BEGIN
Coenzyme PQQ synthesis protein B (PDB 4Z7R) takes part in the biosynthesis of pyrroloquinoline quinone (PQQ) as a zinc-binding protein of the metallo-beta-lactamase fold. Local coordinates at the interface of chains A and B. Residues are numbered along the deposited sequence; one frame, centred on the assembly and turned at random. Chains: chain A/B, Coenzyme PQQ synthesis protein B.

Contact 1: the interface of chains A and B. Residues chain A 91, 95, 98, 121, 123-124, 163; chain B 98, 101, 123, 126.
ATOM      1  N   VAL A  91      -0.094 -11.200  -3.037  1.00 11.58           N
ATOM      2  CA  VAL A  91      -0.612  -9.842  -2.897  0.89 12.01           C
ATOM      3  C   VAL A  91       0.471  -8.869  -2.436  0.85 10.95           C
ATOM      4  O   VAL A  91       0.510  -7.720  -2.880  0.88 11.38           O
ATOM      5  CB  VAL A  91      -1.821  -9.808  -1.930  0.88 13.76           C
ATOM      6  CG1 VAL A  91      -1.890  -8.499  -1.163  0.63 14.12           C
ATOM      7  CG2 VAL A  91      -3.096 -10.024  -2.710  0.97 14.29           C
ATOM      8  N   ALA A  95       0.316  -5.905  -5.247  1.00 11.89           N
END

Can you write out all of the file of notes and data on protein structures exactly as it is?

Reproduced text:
Coenzyme PQQ synthesis protein B (PDB 4Z7R) takes part in the biosynthesis of pyrroloquinoline quinone (PQQ) as a zinc-binding protein of the metallo-beta-lactamase fold. Local coordinates at the interface of chains A and B. Residues are numbered along the deposited sequence; one frame, centred on the assembly and turned at random. Chains: chain A/B, Coenzyme PQQ synthesis protein B.

Contact 1: the interface of chains A and B. Residues chain A 91, 95, 98, 121, 123-124, 163; chain B 98, 101, 123, 126.
ATOM      1  N   VAL A  91      -0.094 -11.200  -3.037  1.00 11.58           N
ATOM      2  CA  VAL A  91      -0.612  -9.842  -2.897  0.89 12.01           C
ATOM      3  C   VAL A  91       0.471  -8.869  -2.436  0.85 10.95           C
ATOM      4  O   VAL A  91       0.510  -7.720  -2.880  0.88 11.38           O
ATOM      5  CB  VAL A  91      -1.821  -9.808  -1.930  0.88 13.76           C
ATOM      6  CG1 VAL A  91      -1.890  -8.499  -1.163  0.63 14.12           C
ATOM      7  CG2 VAL A  91      -3.096 -10.024  -2.710  0.97 14.29           C
ATOM      8  N   ALA A  95       0.316  -5.905  -5.247  1.00 11.89           N